Maiden Street is the longest and oldest street in Newcastle West. Sean Kelly, its resident historian, says that it was built piecemeal on the edge of an ancient glacial moraine. This moraine benefited the town and there were at least three working sand pits in production at one time along the street. Sean Kelly states that ‘It was a street renowned for its trades of all kinds; shoemaking and repair; tailoring and dressmaking; printing; baking; coopers; tinsmiths; blacksmiths; and harness-makers to name a few.’ Patrick J. O’Connor who has also written eloquently about the street confirms this. Speaking of the new proprietors who bought out their leases during the sale of the town in 1910 he says that ‘there was colour aplenty in Maiden Street’. These included Michael ‘Boss’ Culhane who traded in ‘hides, skins, feathers and eggs’! He also mentions George Latchford who had launched a family business circa 1874 which later developed into the well-known bakery and cinema. This family business thrived well into the twentieth century under the stewardship of his sons Jackie, Paddy and Willie.
Poverty was rife in Maiden Street – particularly Lower Maiden Street – and Michael Hartnett makes constant reference to this fact in both his prose and poetry:
We rented a mansion down in lower Maiden Street,
Legsa Murphy our landlord, three shillings a week,
the walls were mud and the roof it did leak
and our mice nearly died of starvation.
The etymology of the street name has always posed problems. Again Sean Kelly says that there is no mention of the street name among the earliest known street names going back to 1584-6, although it was in existence by then, ‘what is clear is the street’s graceful, curvilinear form adorning the earliest available town plan, the Moland Survey of 1709’. Patrick O’Connor suggests that the street name may be derived ‘from the medieval cult of Mariology (Sráid na Maighdine Mhuire)’ (O’Connor:56).
The lower part of the street was sometimes known as Dock Road, in accord with the low status attributed to it. The gardens of the houses on the south side abutted on to a track known locally as ‘the back of the Docks’. At intervals, there were ingresses with steps leading down to the River Arra, where the local women came to do their laundry.
Sean Kelly waxes lyrical about this place: ‘Lengthy, capacious and capricious, Maiden Street was – according to the punchline of a popular rhyme – a favoured place for lodgers’. And while the name of the street remains an enduring enigma, its lower appendage, the Coole (cúil, from the Irish meaning corner or nook) poses no interpretative problem whatever. Sean Kelly himself often claims to belong to Middle Maiden Street and from the records, there is evidence of these subtle divisions as far back as 1776. The street had a distinct Upper, Middle and Lower division and was, in effect, a microcosm of the nuanced social divisions also evident elsewhere in the town!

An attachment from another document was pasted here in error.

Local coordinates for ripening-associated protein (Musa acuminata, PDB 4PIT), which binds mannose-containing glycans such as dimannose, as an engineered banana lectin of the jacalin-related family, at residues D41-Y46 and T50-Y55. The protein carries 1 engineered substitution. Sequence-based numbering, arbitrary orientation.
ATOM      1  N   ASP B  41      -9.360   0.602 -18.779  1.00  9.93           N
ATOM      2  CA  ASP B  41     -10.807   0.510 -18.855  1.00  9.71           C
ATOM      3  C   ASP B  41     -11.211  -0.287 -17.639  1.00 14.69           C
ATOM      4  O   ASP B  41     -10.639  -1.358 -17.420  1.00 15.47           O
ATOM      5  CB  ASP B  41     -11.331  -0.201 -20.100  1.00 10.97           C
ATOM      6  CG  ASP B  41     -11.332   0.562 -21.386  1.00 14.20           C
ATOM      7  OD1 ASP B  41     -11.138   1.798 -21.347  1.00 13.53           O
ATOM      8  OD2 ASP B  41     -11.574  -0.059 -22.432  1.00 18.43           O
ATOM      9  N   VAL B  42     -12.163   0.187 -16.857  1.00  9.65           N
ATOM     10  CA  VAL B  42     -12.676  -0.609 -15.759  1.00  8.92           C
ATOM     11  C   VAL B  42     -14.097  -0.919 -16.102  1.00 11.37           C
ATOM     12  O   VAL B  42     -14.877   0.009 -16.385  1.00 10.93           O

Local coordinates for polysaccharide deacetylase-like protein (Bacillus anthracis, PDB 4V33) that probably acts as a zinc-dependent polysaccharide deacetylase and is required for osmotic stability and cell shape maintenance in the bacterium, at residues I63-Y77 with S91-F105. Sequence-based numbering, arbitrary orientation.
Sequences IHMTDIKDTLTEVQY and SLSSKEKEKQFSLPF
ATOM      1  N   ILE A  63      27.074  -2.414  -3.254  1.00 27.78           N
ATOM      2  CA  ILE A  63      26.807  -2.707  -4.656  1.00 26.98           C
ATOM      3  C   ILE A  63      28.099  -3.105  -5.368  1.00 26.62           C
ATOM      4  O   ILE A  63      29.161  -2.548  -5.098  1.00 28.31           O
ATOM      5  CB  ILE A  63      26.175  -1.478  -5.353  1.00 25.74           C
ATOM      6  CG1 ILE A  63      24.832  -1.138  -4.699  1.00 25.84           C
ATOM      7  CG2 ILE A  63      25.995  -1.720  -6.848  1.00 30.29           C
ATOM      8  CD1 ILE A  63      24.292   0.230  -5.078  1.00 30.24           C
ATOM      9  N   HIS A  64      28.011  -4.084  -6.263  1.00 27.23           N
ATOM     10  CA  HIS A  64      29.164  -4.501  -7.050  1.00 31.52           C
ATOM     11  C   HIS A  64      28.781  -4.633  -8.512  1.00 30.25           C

Hartnett, the street’s very own Poet Laureate pokes further fun at the perceived reputation of the street when he writes in the Maiden Street Ballad:
Tis said that in Church Street no church ever stood,
and to walk up through Bishop Street no bishop would,
and tis said about Maiden Street that maidenhood
was as rare as an asses pullover.
In his Preface to that famous ballad, Hartnett says that ‘Everyone has a Maiden Street. It is the street of strange characters, wits, odd old women and eccentrics: also a street of hot summers, of hop-scotch and marbles: in short the street of youth’. However, he also adds a disclaimer saying that ‘Maiden Street was no Tír na nÓg’ and we should not forget that the street was but a ‘memory distorted by time in the minds of all who lived there’. Generations to come will continue to show their gratitude to the poet for his wonderful evocation of the street of his childhood, the nearest Newcastle West will ever come to having its own Steinbeck or, indeed, its own Cannery Row! As he said himself: ‘Ballads about places however bad they may be, unite a community and give it a sense of identity’.